Advocacy

Background on the Common Core State Standards

High School Graduation

Houston ISD/Dave Einsel: http://www.houstonisd.org

Common Core State Standards for Student Success

In spring 2009, the National Governors Association (NGA) and the Council of Chief State School Officers (CCSSO) began work on the Common Core State Standards initiative, a state-led effort to establish a shared set of academic standards for English language arts and mathematics.

The Common Core State Standards differ from most current standards in several ways:

  • They aspire to define college- and career-ready expectations for all students.
  • They attempt to express both rigorous content and how to apply that content.
  • They focus on fewer concepts.
  • They are internationally benchmarked so that all students are prepared to succeed in our global economy and society.

The federal government was not involved in developing the Common Core standards. Common Core was:

  • Developed by associations representing governors and state education leaders;
  • Funded with private money;
  • Provided free of charge to every state that chooses to participate; and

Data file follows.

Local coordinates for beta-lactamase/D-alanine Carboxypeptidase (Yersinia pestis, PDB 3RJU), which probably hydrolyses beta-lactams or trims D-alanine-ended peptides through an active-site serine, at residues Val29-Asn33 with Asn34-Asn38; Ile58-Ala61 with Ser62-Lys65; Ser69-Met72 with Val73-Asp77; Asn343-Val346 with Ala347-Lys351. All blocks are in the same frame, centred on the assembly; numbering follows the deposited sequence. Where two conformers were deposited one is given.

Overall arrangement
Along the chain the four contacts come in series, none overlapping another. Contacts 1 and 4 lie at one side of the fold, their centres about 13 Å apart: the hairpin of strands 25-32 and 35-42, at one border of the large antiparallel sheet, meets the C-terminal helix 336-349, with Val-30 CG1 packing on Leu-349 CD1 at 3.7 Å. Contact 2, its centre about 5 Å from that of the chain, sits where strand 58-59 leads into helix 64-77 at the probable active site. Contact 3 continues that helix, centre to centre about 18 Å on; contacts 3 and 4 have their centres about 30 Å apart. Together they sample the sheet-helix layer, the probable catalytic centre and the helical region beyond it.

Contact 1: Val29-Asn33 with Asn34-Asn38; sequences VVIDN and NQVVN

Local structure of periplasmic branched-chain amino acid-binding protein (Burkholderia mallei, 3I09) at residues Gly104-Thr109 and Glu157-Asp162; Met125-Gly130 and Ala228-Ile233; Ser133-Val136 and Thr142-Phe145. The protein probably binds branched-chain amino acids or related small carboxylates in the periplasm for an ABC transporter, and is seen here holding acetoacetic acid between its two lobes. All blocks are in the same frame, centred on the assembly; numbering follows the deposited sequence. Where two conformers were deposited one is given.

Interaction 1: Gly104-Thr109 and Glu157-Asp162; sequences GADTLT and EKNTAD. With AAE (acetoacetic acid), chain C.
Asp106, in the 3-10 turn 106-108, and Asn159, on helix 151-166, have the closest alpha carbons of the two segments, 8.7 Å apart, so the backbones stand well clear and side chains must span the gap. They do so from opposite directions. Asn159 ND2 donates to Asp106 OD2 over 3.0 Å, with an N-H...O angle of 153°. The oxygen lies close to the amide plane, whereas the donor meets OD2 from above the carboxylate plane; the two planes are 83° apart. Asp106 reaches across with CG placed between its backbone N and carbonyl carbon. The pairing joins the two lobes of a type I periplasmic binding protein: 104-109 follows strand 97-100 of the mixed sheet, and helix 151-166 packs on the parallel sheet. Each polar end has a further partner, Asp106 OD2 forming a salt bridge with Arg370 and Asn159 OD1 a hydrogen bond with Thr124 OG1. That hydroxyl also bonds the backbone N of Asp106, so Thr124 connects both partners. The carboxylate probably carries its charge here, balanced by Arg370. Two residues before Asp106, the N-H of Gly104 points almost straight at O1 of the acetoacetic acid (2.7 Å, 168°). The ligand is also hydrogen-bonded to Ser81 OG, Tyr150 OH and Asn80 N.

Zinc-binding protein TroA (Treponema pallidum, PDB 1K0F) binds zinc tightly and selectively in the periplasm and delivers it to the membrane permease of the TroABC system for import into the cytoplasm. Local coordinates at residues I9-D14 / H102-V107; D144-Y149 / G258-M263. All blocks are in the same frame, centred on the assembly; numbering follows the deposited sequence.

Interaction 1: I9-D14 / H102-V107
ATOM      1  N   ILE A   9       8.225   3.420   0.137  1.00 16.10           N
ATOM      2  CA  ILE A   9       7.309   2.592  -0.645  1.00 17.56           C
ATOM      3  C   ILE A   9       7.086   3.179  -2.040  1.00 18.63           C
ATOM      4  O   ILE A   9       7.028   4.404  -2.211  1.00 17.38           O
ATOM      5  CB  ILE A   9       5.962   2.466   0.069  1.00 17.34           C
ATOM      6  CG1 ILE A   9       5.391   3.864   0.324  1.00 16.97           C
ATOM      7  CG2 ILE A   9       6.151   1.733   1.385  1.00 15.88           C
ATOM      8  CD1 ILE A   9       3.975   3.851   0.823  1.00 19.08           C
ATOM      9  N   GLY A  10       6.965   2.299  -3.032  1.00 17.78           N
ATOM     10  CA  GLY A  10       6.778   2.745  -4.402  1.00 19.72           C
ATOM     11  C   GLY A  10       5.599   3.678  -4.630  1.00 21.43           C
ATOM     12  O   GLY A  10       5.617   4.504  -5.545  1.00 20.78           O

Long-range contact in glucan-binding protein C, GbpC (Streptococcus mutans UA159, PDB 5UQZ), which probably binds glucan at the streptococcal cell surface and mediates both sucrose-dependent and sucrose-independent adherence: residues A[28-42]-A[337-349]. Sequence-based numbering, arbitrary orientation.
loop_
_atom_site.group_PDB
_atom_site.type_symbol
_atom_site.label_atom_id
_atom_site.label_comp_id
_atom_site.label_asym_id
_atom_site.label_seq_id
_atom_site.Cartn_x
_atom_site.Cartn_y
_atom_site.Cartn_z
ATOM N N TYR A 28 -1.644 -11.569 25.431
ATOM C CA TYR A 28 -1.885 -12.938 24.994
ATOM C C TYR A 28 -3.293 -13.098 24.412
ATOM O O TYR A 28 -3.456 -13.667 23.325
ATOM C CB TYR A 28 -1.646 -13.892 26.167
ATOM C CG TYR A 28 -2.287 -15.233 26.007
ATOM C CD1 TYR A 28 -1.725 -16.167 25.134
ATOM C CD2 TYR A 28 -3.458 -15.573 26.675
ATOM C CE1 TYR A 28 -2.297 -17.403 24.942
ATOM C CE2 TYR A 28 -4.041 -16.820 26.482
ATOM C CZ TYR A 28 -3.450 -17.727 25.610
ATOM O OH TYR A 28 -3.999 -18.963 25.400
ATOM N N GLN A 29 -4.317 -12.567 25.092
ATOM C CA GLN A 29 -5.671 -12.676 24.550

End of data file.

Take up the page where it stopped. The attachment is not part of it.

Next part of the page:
• Not debated nor endorsed by Congress.

Despite the lack of federal involvement in developing the Common Core standards, the U.S. Department of Education has supported them by:

  • Promoting them as part of an overarching goal to produce high school graduates who are both college- and career-ready.
  • Providing incentives to states for adopting the Common Core in the competition for Race to the Top (RTTT) grants and in granting No Child Left Behind waivers.

The federal government has also taken a major role in implementation by funding state consortia that are overseeing the development of next-generation assessments aligned to the Common Core standards. The consortia are supported with $417 million in federal Race to the Top grant funds.

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